Tuesday, July 10, 2018

$16 Billion in TX crimjust spending disproportionately goes to corrections

A new, quite user-unfriendly preliminary report from the Bureau of Justice Statistics on law enforcement expenditures and employment gives a 30,000-foot perspective of Texas and national criminal-justice spending.

Out of the total $283,554,687,000 that BJS estimates Americans paid for criminal-justice in 2015, here's the big picture breakdown of how it was spent:
Police: 47.8%
Judicial: 21.6%
Corrections: 30.6%
Texas, though, spent a greater proportion on "corrections" (basically, jails, prisons, probation, and parole) than the national average and less on our courts.
Police: 46.2%
Judicial: 17.8%
Corrections: 36%
The 2015 total spent in Texas on criminal-justice by state and local actors, according to BJS, was $16,004,955,000 - that's more than $16 billion, with a "B."

In terms of per capita spending, Texans paid $269.31 per person for police, $209.60 for corrections, and $104.40 per person to pay for the judiciary. Total per capita spending on the justice system was on the low side, with only a few southern states spending less per person.

In 2015, Texas had 55,700 sworn police officers out of the 719,422 nationwide, or about 8% of the national total.

More than 93% of those sworn officers were employed by local police departments and county sheriffs, with municipal PDs making up more than 2/3 of the total.

8 comments:

Anonymous said...

Police, Judicial, Corrections. How much of this is being used to keep immigrants out of the country?

Gritsforbreakfast said...

Different pot of money. This is state and local. That's the feds, mostly.

Steven Seys said...

You've got my interest piqued, Scott. How does the pay for law enforcement officers and correctional officers in Texas compare with neighboring states and the nation as a whole. I get the impression that Texas has more of each of the three CJ workers and pays them leas.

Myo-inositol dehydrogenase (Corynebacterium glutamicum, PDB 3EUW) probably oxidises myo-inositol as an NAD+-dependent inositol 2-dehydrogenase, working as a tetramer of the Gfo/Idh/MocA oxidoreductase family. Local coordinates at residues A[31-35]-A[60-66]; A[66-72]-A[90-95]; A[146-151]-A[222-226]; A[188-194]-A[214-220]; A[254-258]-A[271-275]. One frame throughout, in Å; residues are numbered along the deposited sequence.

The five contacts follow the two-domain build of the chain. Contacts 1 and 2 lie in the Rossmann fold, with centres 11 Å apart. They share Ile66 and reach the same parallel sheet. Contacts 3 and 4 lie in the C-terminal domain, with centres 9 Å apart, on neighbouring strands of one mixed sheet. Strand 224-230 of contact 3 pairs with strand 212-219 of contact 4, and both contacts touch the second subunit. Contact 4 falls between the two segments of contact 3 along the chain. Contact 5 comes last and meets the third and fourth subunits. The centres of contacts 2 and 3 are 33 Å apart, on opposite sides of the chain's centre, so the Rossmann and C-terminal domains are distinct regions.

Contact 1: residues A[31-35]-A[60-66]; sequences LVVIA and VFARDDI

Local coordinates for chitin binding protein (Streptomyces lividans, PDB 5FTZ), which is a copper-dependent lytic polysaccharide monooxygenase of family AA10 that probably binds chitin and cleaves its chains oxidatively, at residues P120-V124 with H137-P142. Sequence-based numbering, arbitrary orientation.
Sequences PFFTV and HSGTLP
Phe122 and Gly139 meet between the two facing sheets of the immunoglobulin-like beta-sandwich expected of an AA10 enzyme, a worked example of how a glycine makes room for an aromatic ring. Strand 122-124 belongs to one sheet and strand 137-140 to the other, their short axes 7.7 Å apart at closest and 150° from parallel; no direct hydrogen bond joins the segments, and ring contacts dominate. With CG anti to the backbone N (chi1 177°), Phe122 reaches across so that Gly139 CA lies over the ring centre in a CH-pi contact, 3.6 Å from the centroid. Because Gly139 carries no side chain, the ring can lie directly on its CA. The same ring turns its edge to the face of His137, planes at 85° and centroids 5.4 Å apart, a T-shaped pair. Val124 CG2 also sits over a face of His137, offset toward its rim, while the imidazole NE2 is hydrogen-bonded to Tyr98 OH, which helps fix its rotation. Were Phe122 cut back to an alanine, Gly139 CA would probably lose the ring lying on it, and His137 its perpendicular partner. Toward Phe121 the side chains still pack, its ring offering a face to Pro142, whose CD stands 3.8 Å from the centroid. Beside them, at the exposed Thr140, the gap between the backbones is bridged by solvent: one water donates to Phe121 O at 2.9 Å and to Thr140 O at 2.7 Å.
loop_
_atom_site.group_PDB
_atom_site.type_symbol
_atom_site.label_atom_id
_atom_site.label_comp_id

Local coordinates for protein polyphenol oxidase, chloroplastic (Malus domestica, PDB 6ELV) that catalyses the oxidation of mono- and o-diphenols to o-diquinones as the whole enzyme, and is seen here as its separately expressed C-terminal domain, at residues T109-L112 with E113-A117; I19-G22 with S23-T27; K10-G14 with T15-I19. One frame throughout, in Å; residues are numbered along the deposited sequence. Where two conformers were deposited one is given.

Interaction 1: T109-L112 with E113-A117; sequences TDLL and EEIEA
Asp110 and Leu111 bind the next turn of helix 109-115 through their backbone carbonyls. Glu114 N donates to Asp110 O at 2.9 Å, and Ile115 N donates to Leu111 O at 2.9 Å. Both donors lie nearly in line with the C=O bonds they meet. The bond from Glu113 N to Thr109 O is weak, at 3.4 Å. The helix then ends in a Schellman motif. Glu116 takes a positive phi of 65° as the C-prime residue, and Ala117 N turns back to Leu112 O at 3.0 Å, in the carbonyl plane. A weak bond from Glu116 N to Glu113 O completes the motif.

In capitalist circles there's a saying, you get what you pay for. The Lege ought to cough up enough pay raises for each segment of the criminal justice manpool that Texas doesn't hemorrhage the best and the brightest police, judges and correctional officers to higher-paying jurisdictions.

Gritsforbreakfast said...

That's exactly right, Steven: CO pay is among the lowest in the country. Police pay varies but is generally on the low side. And indigent defense is VERY low bc we have so few public defenders.

We have the largest prison pop in the country and VERY low per capita spending rates.

Salty said...

Looking at it from a capitalist standpoint is flawed though because very few state prisons are private for-profit owned from my understanding. I know a lot of people think we should get away from privatizing prisons but I disagree. I feel most problems can be solved with the free market. For instance, if the state awarded contracts based on reduced recidivism or some such criteria, it would incentivize prisons to ensure they're actually rehabilitating inmates. I know that's a broad generalization but it's just my two cents.

lplagens said...

Texas prisons have a very poor track record of rehabilitation. Change must come from the heart, and Texas is finally recognizing the fact that prison ministries are doing a much better job of changing offenders lives for the good and reducing the recidivism rates.

rozmataz said...

Are they turning out preachers now?

Anonymous said...

If by preachers you mean people who have taken an oath of poverty, then yes.